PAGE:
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Daughters is a photograph of two young girls whose father was recently deported from the U.S. to Mexico. The deportation of undocumented immigrants has long been U.S. policy. Children whose parents are deported are typically placed in the foster care system. In 2017, the Trump administration increased deportations and began sending children to government detention centers rather than foster families. Between October 1, 2017 and May 31, 2018, over 2,700 families were separated.  

Daughters was originally commissioned by Time magazine for the cover story entitled “Ripped Apart.” 


In 2018, the work was included in Coordinates: A Public Art Project, curated by Nancy Baker Cahill. Using Baker Cahill’s app, 4th Wall, Daughters was transformed into a site-specific augmented reality (AR) artwork. The piece includes two identical photos in two Washington, D.C. locations. The first hovers over the reflecting pool on the west side of the National Mall, such that it blocks the view of the Capitol Building. The second image is one mile away, floating in the sky above the Department of Justice as if it were a flag. The images are a reminder that it takes the complicity of many people to enforce an administration’s policies.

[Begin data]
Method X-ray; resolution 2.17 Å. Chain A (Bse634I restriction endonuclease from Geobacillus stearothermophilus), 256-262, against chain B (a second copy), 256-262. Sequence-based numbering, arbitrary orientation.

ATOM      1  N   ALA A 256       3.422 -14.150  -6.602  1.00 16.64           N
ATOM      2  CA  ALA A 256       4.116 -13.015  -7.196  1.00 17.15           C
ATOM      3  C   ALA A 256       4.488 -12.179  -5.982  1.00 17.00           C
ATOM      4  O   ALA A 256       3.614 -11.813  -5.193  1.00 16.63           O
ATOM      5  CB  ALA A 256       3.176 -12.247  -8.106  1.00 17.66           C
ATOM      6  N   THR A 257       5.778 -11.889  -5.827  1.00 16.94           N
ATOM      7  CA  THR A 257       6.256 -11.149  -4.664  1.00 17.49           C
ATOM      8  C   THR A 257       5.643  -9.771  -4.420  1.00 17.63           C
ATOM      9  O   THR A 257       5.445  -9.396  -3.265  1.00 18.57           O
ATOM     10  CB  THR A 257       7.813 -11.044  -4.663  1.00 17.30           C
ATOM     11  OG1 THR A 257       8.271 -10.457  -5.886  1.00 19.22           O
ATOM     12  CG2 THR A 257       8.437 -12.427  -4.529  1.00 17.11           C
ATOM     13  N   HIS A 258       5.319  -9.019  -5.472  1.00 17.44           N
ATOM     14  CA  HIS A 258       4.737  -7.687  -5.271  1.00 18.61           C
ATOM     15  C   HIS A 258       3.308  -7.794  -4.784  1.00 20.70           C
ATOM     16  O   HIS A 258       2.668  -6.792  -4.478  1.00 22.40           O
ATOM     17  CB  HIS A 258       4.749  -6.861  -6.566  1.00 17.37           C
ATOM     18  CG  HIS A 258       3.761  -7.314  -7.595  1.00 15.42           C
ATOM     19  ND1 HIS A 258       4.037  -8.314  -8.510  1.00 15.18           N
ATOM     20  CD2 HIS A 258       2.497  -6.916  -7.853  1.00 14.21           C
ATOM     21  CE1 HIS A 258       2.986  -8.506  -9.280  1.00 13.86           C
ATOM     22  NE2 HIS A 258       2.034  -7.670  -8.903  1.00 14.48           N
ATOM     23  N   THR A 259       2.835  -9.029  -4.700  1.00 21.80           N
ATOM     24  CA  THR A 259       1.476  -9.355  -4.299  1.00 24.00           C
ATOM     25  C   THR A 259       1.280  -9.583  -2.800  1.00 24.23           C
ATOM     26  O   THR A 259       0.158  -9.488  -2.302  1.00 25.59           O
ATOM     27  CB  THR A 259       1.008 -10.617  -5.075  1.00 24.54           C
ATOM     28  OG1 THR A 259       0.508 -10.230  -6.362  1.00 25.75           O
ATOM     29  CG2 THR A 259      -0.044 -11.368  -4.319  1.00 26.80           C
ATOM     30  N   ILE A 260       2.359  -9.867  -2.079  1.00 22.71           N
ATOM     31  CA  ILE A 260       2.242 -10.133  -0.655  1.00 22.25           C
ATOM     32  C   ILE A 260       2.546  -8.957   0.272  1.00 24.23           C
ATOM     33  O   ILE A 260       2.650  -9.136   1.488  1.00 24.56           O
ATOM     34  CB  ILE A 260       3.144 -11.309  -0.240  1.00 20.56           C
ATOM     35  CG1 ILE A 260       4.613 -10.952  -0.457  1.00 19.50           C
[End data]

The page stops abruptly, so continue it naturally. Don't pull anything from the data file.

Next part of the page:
In 2020 an additional version of Daughters called This Little was created in collaboration with Glenda Carpio for DYKWTCA, organized by artists and activists Mary Ellen Carroll and Lucas Michael. The work was made utilizing the Flores Accounts in solidarity with the detained and separated children at the U.S.-Mexico border.

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